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Business of Software Engineering - Throughput Accounting and the Theory of Constraints

| by Michael Stal on Aug 08, 2012. Estimated reading time: 6 minutes |

In his recent blog posting “Theory of Constraints and Software Engineering” Steve Tendon addresses why throughput accounting should be preferred over cost accounting in software development organizations. He also provides a simple model for throughput accounting that is applicable to software engineering.

In addition to responsibilities such as architecture design, the role of a software architect requires a focus on the business case. Architects need to take business aspects into account in their architecture decisions, because otherwise they might build systems without appropriate economic value. The blog post of Tendon, a consultant specialized in software engineering management, provides a proposal for assessing business value based on throughput instead of costs.

As an appropriate model for his argumentation the author leverages the Theory of Constraints (TOC) with its “a chain is no stronger than its weakest link” perspective:

TOC considers any business as a system transforming inputs into outputs. The inputs undergo a number of work steps and are transformed into outputs. The outputs are the products/services valued and paid for by the business's customers. 

The key tenet of TOC is that there is always one work step that limits the system’s output capability. This entity is called the Capacity Constrained Resource (CCR). According to Tendon, the CCR  is often given away by chains of work in process and inventories.  In software engineering, a unit of inventory could be a use case in the Rational Unified Process, a story point in XP, or a backlog item in Scrum. To optimize the CCR, the method is proposing a model, called the five focusing steps which according to comprise:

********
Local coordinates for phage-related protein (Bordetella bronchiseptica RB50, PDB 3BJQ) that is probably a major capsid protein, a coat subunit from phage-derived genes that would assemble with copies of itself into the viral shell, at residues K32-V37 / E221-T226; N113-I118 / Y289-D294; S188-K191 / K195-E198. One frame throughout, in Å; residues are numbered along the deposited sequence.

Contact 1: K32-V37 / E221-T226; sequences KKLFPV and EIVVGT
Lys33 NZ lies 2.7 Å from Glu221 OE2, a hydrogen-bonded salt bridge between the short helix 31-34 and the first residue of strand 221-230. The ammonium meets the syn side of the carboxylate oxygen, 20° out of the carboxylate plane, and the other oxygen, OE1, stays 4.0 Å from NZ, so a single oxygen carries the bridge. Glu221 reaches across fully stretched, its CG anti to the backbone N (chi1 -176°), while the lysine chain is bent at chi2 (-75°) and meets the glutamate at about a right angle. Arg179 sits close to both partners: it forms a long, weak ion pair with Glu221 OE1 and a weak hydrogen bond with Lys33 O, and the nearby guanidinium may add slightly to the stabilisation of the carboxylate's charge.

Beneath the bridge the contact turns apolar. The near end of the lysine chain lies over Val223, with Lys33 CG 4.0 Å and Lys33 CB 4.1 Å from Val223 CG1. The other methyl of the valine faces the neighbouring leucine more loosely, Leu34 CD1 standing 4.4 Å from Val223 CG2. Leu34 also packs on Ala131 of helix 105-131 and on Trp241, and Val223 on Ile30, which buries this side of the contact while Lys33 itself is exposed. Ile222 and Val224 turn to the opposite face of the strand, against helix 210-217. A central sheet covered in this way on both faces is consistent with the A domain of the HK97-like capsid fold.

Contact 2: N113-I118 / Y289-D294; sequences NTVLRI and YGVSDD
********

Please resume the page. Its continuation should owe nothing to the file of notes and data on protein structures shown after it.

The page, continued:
1. Identify the system's constraint(s) (that which prevents the organization from obtaining more of the goal in a unit of time)
    2. Decide how to exploit the system's constraint(s) (how to get the most out of the constraint)
    3. Subordinate everything else to above decision (align the whole system or organization to support the decision made above)
    4. Elevate the system's constraint(s) (make other major changes needed to break the constraint)
    5. Warning!!!! If in the previous steps a constraint has been broken, go back to step 1, but do not allow inertia to cause a system's constraint.

After introducing the TOC model, Tendon explains the concept of Throughput Accounting (TA) which is defined by three formulas:

  • Throughput: T = Revenue – Totally Variable Expense
  • Net Profit: NP = Throughput – Operating Expenses
  • Return on Investment: ROI = Net Profit / Investment

Adopted to software engineering,

    • Throughput: TE is the rate of cash generated through delivery of working code into production [...] It is computed as sales price minus direct costs, such as packaging, delivery, installation, training, support, and networking.

    • Investment: I is all money invested in software production systems plus money spent to obtain ideas for client-valued functionality. It thus includes software development tools and requirements gathering. [...]

    • Operating Expense: OE is all money spent to produce working code from ideas. It is primarily direct labor of software engineers, but it also includes selling, general, and administrative costs.

This simple model makes TA accessible even to non-accounting professionals such as software architects. While many organizations often emphasize cost reduction to improve business performance, Throughput Accounting proposes alternative considerations. As Tendon puts it,

Reducing cost is limited, while increasing throughput is potentially unlimited. An excessive focus on cost reduction can jeopardize the company's capability to deliver, and instead it will decrease throughput, with much more devastating consequences.